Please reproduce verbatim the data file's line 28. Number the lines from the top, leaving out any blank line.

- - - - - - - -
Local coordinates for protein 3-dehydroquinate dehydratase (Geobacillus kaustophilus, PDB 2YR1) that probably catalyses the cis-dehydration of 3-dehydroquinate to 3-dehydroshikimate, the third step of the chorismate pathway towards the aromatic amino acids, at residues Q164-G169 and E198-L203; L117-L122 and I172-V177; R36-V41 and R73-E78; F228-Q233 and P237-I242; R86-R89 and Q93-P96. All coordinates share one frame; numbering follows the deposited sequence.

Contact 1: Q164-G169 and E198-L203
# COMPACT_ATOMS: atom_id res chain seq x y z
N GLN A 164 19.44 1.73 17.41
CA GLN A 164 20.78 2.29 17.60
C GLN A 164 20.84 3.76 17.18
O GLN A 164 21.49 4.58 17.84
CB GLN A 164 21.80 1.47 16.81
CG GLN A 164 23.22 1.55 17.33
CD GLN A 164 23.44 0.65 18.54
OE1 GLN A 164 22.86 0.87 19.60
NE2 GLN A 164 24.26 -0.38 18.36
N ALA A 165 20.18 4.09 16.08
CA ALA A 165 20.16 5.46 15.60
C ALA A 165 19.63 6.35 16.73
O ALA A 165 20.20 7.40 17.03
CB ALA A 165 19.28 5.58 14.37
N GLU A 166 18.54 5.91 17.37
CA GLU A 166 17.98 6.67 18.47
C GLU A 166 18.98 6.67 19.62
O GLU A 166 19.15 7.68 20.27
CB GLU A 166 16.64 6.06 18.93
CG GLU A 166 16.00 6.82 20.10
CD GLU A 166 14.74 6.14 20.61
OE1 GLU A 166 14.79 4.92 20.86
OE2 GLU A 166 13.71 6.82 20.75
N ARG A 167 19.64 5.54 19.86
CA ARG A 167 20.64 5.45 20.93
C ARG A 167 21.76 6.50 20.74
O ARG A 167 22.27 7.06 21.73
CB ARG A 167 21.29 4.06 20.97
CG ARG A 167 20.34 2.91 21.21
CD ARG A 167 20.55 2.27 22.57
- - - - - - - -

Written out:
CA ARG A 167 20.64 5.45 20.93